By Sami Zaptia.
London, 22 December 2020:
Malta has agreed to start issuing Schengen visas from its Tripoli embassy as well as direct flights to Libya and European capitals.
The announcement came after a meeting was held in Tripoli yesterday between Ahmed Maetig, Presidency Council Deputy, and Clyde Caruana, Maltese Minister of Finance and Labour.
discussed developing cooperation in the field of investment and development
The Tripoli Libyan government reported that the meeting, held at the Prime Minister’s Office, focused on reviewing relations between the two countries and the possibility of developing cooperation in the field of investment and development, agreeing to start granting European visas to Libyan citizens at the end of next January, and working on opening an air route between Valletta and Tripoli, Benghazi, Misurata “directly to a number of European capitals.
The meeting, which was held at the Prime Minister’s Office, focused on reviewing the relations between the two friendly countries and the possibility of developing cooperation in the field of investment and development, agreeing to start granting European visas to Libyan citizens at the end of next January, and working on opening an air route between Valletta and Tripoli, Benghazi, Misrata ‘‘directly to a number of European capitals’’.
Direct flights from Libya, by Libyan registered aircraft into European airspace are still under an EU embargo. The reference to direct flights into European capitals may be referring to the fact that Libya wants to technically circumnavigate this EU embargo by registering some of its aircraft in Malta. This would technically make them Maltese aircraft.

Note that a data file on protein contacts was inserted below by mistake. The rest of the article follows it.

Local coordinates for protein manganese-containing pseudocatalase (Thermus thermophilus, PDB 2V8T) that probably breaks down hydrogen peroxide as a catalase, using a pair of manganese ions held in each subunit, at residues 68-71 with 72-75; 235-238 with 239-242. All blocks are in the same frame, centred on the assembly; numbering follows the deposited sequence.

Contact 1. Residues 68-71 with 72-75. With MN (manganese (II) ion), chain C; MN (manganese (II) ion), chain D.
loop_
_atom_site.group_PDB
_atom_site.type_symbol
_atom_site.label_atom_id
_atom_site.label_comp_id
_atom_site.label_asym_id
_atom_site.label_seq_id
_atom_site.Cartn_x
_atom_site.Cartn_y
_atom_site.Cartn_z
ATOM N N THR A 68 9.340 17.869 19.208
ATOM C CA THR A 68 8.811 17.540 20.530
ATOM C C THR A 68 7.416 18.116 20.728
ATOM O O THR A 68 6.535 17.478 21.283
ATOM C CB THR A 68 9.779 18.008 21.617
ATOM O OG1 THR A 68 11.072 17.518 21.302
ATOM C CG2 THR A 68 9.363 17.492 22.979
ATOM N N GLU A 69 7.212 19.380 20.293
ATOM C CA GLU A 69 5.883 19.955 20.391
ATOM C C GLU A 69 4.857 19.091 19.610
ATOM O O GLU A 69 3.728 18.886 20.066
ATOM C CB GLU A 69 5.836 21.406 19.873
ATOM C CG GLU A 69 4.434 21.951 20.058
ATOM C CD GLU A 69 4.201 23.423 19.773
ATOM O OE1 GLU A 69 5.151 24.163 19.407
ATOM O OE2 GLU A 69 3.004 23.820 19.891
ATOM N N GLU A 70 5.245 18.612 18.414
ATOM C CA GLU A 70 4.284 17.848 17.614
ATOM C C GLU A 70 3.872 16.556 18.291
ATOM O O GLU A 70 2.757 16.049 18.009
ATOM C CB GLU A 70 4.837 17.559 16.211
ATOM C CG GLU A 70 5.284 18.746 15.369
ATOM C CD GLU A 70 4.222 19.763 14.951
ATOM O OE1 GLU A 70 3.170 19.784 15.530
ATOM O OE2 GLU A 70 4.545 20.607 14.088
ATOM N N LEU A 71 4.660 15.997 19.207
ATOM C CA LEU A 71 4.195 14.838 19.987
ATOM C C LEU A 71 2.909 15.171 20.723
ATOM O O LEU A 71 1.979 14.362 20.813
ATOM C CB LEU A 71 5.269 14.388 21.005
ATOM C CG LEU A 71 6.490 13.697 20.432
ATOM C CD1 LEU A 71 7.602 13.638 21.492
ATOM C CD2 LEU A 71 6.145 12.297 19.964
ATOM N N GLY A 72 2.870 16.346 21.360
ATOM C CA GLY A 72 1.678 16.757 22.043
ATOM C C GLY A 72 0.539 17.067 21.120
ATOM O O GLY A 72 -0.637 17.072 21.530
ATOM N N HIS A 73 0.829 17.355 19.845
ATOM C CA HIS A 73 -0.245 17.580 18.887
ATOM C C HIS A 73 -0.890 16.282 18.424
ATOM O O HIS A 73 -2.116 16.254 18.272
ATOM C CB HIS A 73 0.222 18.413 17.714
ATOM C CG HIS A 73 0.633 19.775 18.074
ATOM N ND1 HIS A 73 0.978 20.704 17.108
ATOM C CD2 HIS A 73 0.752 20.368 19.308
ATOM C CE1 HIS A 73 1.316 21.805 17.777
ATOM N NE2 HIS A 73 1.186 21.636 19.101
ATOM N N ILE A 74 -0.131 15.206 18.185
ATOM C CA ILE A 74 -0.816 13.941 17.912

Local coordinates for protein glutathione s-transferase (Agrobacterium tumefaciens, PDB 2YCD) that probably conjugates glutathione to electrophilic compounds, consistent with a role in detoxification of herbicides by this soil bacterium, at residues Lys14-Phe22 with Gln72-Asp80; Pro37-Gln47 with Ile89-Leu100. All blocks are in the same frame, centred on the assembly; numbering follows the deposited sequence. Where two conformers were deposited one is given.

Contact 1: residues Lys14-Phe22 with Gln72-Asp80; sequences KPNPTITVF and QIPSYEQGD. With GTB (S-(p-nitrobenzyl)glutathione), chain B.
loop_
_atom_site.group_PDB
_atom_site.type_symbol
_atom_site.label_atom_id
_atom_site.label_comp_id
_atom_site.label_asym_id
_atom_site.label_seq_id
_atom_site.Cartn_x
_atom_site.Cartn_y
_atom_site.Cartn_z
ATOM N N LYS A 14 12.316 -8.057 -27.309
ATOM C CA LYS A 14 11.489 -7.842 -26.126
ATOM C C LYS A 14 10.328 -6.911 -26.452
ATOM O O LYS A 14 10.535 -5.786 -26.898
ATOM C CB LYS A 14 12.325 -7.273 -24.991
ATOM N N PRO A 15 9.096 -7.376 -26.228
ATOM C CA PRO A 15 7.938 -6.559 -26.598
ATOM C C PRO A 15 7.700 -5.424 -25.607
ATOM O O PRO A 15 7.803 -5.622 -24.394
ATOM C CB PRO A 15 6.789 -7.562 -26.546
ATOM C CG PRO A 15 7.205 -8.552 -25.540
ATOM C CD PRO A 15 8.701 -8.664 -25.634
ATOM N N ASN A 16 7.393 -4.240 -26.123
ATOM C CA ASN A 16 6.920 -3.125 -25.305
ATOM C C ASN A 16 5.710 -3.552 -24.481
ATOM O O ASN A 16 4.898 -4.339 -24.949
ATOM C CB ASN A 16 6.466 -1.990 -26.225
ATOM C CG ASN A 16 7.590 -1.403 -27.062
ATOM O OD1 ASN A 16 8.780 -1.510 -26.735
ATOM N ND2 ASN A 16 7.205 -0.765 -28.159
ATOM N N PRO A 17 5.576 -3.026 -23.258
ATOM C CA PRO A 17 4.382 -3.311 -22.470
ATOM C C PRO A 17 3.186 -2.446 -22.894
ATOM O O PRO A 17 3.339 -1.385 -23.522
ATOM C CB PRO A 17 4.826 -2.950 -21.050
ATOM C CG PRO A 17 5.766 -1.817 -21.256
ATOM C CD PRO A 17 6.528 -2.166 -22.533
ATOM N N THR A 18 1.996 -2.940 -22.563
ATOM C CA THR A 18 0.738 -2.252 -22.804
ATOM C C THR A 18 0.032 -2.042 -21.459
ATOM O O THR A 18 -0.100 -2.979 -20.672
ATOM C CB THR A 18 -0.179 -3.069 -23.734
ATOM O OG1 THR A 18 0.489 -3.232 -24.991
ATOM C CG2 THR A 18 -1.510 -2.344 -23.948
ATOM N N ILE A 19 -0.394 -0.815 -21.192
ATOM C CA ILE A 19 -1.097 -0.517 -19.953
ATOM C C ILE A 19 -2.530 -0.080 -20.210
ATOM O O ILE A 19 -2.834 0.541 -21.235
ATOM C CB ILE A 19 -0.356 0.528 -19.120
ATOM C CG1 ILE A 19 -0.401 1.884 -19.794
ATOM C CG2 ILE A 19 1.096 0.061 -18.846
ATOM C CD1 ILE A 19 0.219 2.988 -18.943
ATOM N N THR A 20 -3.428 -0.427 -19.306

Libya and Malta, it will be recalled, had signed a Transport MoU on 28 October, which paves the way for this agreement. The MoU had specifically mentioned the re-registration of Libyan aircraft in Malta.
Wet-leasing and re-registering aircraft abroad
It will be recalled that since the EU flight ban, Libya has attempted to bypass it on numerous occasions by wet-leasing or registering aircraft abroad. It had wet-leased Georgian, Moldovan, Spanish and Tunisian craft.
Libya’s state Afriqiyah airlines had also successfully re-registered three of its aircraft in Ireland. The “Irish” Afriqiyah-owned aircraft were able to operate legally with the EU, slashing the far higher cost of wet-leasing aircraft and flight crew from other carriers.
The Tripoli Foreign Ministry spokesperson also revealed that flights to and from Malta would be possible thanks to an agreement by Libya and Malta to adopt a health protocol on the lines of the one adopted between Libya and Tunisia to facilitate the restart of flights and cross-land border travel.